This is known as the flat earth model.
b. The atmosphere is at rest relative to the earth, and atmospheric properties are
functions of altitude only.
c. The airplane is a conventional jet airplane with fixed engines, an aft tail, and a
right-left plane of symmetry. It is modeled as avariablemass particle.
d. The forces acting on an airplane in symmetric flight (no sideslip) are the thrust,
the aerodynamic force, and the weight. They act at the center of gravity of the
airplane, and the thrust and the aerodynamic force lie in the plane of symmetry.
The derivation of the equations of motion is clarified by defining a number of
coordinate systems. For each coordinate system that moves with the airplane, the x
and z axes are in the plane of symmetry of the airplane, and the y axis is such that
the system is right handed. The x axis is in the direction of motion, while the z axis
points earthward if the aircraft is in an upright orientation. Then, the y axis points
out the right wing (relative to the pilot). The four coordinate systems used here are
the following

The ground axes system Exyz is fixed to the surface of the earth at mean sea level,
and the xz plane is the vertical plane. It is an approximate inertial reference
frame.The local horizon axes system Oxhyhzh moves with the airplane (O is the
airplane center of gravity), but its axes remain parallel to the ground axes.The wind
axes system Oxwywzw moves with the airplane, and the xw axis is coincident with
the velocity vector.The body axes system Oxbybzb is fixed to the airplane.The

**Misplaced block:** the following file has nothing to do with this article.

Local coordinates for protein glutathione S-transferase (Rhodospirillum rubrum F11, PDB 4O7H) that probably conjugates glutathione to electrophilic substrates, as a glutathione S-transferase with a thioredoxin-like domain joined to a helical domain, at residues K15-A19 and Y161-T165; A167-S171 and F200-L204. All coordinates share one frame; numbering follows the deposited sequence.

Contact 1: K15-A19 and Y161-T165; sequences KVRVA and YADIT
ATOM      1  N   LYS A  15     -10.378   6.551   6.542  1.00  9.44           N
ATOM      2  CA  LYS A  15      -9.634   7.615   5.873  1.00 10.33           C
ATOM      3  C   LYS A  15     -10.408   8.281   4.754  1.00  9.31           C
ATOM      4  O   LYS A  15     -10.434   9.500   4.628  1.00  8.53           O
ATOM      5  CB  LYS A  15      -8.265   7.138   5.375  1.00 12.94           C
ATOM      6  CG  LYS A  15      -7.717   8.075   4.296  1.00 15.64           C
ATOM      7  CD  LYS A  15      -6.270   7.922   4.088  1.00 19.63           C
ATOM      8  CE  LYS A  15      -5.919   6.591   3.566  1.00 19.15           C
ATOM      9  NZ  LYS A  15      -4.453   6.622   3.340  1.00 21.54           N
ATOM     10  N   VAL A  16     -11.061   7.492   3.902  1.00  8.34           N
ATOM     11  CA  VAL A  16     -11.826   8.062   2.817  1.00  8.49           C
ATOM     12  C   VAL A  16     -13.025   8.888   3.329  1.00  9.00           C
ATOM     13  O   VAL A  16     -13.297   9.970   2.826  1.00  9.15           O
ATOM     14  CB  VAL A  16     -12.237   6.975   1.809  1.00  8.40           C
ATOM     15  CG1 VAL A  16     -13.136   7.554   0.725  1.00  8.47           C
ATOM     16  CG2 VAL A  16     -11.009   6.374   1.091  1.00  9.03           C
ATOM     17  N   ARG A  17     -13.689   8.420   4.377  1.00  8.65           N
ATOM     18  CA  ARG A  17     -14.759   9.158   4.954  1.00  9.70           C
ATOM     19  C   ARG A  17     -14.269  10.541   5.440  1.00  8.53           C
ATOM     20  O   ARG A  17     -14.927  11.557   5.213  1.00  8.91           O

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coordinate systems for flight in a vertical plane are shown in Fig. 2.1, where the
airplane is located at an altitude h above mean sea level. In the figure, V denotes
the velocity of the airplane relative to the air


Dynamic Equations

Dynamics is used to derive the differential equations for V and which define the
velocity vector of the airplane center of gravity relative to the ground. Newtons
second law states that
F = ma
Where F is the resultant external force acting on the airplane, m is the mass of the
airplane, and a is the inertial acceleration of the airplane. For the normal operating
conditions of airplanes (altitude and speed), a reference frame fixed to the earth is
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an approximate inertial frame. Hence, a is approximated by the acceleration of the

airplane relative to the ground.

The resultant external force acting on the airplane is given by

F = T + A +W
Where T is the thrust, A is the aerodynamic force, and W is the weight. These
concentrated forces are the result of having integrated the distributed forces over
the airplane and having moved them to the centerof gravity with appropriate
moments. Recall that the moments are not needed because the force and moment
equations have been uncoupled. By definition, the components of the aerodynamic
force parallel and perpendicular to the velocity vector are called the drag and the
lift so that
A= D + L
These forces are shown in Fig. 2.2 where the thrust vector is orientated relative to
the velocity vector by the angle which is referred to as the thrust angle of attack.

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In order to derive the scalar equations, it is necessary to select a coordinate system.

While the local horizon system is used for obtaining the kinematic equations, a
more direct derivation of the dynamic equations is possible by using the wind axes

Problem Analysis:

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Result & Discussion:

We treat each plane as a particle.

We assume bo side slip due to cross wind.
We should have a clear concept about relative motion
We should also have a clear concept about n-t coordinates and polar

A theoretical and mathematical analysis has been presented for the landing
dynamics of a air plane with landing system. The equations were reduced by
simplifying assumptions which resulted in a modified analysis consistent with the
landing dynamics.